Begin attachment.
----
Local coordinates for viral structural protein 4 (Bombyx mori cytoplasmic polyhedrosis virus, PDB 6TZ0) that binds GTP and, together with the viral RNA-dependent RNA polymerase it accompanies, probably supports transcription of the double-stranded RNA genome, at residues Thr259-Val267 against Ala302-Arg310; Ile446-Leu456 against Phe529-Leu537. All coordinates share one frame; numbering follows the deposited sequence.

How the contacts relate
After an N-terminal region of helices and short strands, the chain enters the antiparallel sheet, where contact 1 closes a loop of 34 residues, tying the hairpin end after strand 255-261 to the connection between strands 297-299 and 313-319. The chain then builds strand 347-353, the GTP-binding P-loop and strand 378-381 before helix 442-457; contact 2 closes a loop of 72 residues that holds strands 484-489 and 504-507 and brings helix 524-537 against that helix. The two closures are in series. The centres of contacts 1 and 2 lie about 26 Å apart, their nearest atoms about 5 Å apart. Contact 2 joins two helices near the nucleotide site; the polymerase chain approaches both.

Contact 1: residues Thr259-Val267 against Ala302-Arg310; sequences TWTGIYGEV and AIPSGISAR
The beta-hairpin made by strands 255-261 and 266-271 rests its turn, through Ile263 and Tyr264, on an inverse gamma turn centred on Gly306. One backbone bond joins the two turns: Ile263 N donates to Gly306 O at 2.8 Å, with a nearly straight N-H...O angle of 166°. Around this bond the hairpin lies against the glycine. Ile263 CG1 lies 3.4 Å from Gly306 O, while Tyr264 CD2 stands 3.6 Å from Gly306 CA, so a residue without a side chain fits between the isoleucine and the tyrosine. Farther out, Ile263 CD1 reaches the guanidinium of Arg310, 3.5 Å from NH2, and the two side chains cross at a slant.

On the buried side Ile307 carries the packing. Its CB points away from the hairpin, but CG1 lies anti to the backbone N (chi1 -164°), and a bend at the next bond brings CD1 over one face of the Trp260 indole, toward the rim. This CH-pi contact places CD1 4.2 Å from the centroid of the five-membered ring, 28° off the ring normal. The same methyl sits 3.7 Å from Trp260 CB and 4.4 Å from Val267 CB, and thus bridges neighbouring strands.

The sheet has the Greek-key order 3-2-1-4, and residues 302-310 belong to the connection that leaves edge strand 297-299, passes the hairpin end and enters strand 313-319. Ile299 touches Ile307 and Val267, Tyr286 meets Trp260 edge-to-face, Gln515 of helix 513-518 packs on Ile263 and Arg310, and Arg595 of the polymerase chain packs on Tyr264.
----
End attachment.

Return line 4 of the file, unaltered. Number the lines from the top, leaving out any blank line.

Contact 1: residues Thr259-Val267 against Ala302-Arg310; sequences TWTGIYGEV and AIPSGISAR